According to a Bloomberg report, officials at numerous government departments, Treasury, State Department, Pentagon and National Security Council, are getting up to speed on a digital yuan central bank digital currency’s (CBDC) possible implications.
“American officials are less worried about an immediate challenge to the current structure of the global financial system, but are eager to understand how the digital yuan will be distributed, and whether it could also be used to work around U.S. sanctions, the people said on the condition of anonymity,” said the Bloomberg report.
Payment messaging system SWIFT has effectively become a tool to impose sanctions. Hence the desire by countries such as China and Russia to reduce dependence on it.
Moving on from the Bloomberg report, China already has its own cross border payment system CIPS, although it is currently reliant on SWIFT for messaging. However, it could potentially integrate the digital yuan.
Domestic or international plans?
China’s stated aims for its digital currency are primarily domestic. Although pundits in the U.S. and China believe it’s part of a geo-political big picture.
At a Bank for International Settlements (BIS) conference last month, the leader of the digital yuan project, Mu Changchun, outlined three motivations. The first is to quell crypto-asset trading and preserve monetary sovereignty. For many central banks, the Diem (Libra) global stablecoin project was a big wake-up call.
Providing resiliency in retail payments was the second stated aim, with Alipay and WeChat Pay dominating digital payments. A CBDC will provide redundancy if something happened with these private payment systems, and a digital yuan also makes these two wallets and others interoperable.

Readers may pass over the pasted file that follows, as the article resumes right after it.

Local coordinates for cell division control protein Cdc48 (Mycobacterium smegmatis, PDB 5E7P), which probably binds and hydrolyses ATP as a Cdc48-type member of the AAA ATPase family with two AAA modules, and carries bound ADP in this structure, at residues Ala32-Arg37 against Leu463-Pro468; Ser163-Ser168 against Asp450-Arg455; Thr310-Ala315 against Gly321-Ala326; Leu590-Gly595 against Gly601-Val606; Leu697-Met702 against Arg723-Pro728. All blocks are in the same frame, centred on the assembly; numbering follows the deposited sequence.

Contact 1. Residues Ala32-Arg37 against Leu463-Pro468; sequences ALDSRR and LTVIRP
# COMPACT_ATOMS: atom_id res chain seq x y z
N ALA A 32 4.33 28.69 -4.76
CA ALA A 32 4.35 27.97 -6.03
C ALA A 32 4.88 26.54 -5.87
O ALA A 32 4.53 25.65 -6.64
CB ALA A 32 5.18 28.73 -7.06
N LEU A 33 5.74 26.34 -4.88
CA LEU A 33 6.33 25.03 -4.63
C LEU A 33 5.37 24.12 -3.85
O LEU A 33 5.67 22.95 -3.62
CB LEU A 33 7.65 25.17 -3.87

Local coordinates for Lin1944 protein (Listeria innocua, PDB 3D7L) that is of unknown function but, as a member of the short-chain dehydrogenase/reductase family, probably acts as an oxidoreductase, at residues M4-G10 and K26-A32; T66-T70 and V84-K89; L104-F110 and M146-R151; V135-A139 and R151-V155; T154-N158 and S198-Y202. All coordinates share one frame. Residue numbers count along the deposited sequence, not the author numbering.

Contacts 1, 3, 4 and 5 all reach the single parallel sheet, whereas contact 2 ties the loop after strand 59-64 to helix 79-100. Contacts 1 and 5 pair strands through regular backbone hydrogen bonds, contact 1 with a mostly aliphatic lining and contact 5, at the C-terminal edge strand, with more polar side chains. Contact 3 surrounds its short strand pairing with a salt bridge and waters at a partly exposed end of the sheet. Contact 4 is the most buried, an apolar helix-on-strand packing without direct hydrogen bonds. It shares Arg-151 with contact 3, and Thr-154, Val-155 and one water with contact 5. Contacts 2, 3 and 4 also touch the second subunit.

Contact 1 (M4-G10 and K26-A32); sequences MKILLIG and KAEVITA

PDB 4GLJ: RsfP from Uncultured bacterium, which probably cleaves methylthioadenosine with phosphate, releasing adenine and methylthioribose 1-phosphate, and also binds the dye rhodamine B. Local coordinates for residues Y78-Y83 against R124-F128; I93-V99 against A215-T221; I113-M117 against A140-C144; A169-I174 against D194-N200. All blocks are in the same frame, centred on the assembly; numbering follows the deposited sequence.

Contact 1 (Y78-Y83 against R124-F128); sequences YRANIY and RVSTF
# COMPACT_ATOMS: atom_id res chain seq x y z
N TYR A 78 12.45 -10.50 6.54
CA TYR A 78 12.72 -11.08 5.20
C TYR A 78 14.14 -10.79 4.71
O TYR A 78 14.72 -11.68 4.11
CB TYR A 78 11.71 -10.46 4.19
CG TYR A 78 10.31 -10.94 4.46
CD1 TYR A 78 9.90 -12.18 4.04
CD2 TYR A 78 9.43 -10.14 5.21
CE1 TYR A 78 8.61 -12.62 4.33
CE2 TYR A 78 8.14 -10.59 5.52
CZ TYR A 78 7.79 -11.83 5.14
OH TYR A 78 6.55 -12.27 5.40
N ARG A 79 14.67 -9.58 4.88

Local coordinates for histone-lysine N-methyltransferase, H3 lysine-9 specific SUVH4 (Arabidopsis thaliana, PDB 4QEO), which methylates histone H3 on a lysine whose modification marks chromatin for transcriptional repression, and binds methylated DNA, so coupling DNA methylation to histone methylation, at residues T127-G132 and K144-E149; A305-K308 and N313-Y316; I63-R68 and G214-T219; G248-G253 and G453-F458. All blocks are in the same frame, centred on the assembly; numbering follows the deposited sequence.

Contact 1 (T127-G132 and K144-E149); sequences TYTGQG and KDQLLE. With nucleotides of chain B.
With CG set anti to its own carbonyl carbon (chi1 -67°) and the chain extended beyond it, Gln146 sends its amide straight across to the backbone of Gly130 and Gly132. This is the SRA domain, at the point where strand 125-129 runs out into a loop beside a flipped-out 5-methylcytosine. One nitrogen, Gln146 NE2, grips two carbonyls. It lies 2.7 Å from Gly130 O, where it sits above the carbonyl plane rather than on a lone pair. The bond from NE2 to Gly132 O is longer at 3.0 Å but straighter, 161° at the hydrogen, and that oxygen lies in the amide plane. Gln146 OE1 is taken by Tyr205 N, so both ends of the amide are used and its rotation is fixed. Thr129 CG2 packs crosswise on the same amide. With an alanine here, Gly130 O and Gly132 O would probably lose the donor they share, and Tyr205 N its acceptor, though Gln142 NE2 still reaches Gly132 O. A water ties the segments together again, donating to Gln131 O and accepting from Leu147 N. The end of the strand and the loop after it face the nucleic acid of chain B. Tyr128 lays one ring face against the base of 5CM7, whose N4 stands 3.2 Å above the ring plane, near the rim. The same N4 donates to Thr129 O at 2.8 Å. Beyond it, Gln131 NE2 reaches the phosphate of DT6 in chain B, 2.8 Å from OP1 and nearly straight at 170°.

The third purpose is to create a more efficient 24/7 payment system that is government controlled but integrated with the private sector.
Nonetheless, at the same event, Mu Changchun made a major announcement. He wants to establish some international ground rules for cross border payments using central bank digital currencies. Potentially CBDC’s from other countries could also be a threat to China.
Geopolitics and the digital yuan
In 2019 Ledger Insights explored the potential for a digital yuan to be used in China’s Belt and Road initiative.
Around the same time, Facebook’s David Marcus spoke about the digital yuan. “I think their goal is not domestic. It’s really broad and it has the objective of rewiring the financial networks of a lot of countries with digital assets that they control. I think you’ll see a lot of projects that will have a more disruptive mindset,” said Marcus.
Even China’s blockchain thinktank Zero One had similar views. “The fundamental purpose of CBDC is to promote the internationalization of the RMB, especially in the “One Belt, One Road” policy environment, to improve the convenience of RMB cross-border payment, and to enhance the RMB as a tool for international trade pricing and payment settlement, and to enhance the status of the RMB as a value storage and reserve currency.”